The third day of Rhythm N’ Blooms was destined to be one for the books–as we prepared mentally and physically for one last day in Knoxville, anticipation mounted as I perused the schedule for the day. First stop–the Cripple Creek Stage to check out Ruby Amanfu + Steelism. Steelism opened the set with a few of their own instrumental songs; the band was tight as their country twang and groovy psychedelic charisma blended into the atmosphere, the call and response voicing of the pedal steel and electric guitar danced with each song’s new groove. After a beautiful time of enjoying the Steelism, Ruby Amanfu took the stage with the guys and took things to a whole new level, she immediately took control of the stage, her powerhouse vocals flooded the venue like a hurricane breaking shore. Ruby and the band rolled together like an unstoppable freight train. Each song as powerful as the last, the entire set was a sonic fireworks display from beginning to end. Ruby’s stage presence was powerful and she drew us fully into the experience fully.
Next on the agenda was gospel-tinged roots singer/songwriter Parker Millsap, backed by a full band as his fiery brand of Americana took center stage, his passion and intensity moving and honest. There was nothing contrived about this performance, well-received by the jam-packed house, who clung to each riff and verse like a lifeline. Millsap’s music has many references religion and spirituality, which was quite fitting for this Sunday afternoon as we all felt like members of a congregation being schooled on the power of the roots music melting pot he has conjured. Millsap certainly left his mark on the weekend.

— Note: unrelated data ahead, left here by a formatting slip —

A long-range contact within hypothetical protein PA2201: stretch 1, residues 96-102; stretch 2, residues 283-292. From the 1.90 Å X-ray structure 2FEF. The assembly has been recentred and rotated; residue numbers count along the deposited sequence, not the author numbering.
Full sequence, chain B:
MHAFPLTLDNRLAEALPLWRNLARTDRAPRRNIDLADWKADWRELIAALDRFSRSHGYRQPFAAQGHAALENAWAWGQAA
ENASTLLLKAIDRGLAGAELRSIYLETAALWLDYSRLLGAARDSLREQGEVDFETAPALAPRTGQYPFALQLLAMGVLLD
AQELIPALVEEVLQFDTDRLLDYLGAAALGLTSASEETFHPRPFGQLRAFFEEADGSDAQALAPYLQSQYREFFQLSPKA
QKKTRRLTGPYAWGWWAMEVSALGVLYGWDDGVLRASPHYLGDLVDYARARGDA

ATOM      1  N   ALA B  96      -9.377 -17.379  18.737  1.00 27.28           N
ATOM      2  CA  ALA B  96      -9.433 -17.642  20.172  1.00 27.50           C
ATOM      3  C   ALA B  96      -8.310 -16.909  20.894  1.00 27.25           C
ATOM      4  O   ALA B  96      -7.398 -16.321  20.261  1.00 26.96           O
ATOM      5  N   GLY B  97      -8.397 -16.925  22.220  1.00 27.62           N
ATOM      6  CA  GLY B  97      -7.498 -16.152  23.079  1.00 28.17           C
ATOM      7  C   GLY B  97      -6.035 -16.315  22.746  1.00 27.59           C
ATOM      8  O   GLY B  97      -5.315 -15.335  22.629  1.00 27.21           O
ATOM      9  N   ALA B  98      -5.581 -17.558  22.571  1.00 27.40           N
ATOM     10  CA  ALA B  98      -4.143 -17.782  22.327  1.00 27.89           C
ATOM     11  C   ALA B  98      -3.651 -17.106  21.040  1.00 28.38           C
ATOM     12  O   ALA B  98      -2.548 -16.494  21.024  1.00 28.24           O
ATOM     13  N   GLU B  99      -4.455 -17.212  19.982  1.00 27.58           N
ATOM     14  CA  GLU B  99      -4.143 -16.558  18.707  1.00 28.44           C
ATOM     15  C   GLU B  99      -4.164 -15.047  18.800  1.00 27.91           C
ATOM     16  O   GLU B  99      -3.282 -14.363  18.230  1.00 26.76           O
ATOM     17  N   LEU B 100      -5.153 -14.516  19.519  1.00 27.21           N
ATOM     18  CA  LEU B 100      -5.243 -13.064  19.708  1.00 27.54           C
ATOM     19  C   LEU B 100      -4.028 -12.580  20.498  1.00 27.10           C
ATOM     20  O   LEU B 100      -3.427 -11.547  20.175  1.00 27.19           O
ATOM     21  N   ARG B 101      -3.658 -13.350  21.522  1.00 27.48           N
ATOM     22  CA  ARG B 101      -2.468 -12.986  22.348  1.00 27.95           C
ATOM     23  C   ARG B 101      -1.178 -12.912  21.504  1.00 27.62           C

Nashville’s critically-acclaimed Aaron Lee Tasjan was next, taking the stage in a bright green suit and wonderfully eccentric peacock feather cape, because, why not wear cape? Once the band started rocking, the clothing choices quickly became old news because these guys can shred. With the release of his latest album, Silver Tears, he is finally getting the credit he deserves. Even though his approach is lighthearted, Tasjan is serious about his craft, and kicked it into high gear, as the band ripped through songs with guitar solos that melted a few faces who dared to stand too close to the stage. The folk/country sounds and pure rock n’ roll were pure joy from beginning to end; it’s safe to say Tasjan gained some new fans after that performance.
The festival’s finale featured none other than pop rockers Young the Giant. As the sun began to sink into the horizon, the band took the stage beneath the bridge, and jumped into the night head first, with explosive energy. The lights grew and the crowd fed off of the band’s energy while Young the Giant put their all into every line and beat, as expected. The sound was perfection–all members of the band were in sync, dialed into the sound of each track. Lead singer Sameer Gadhia danced, sang, and held the crowd at rapt attention as charisma oozed from his every move–he sets a high standard for frontmen of today’s music landscape. Young The Giant delighted with songs from their three-album catalogue; they never lost steam and carry themselves like veterans, put on the show of the weekend, and placed an exclamation point on a wonderful festival experience.
[These reviews were crafted by the multi-talented James Farley; you can follow him at jamesfarleymusic.wordpress.com. These lovely photos were provided by the incomparable Nathan Pirkle; you can see more of his genius on display at nathanpirklephotography.pixieset.com.]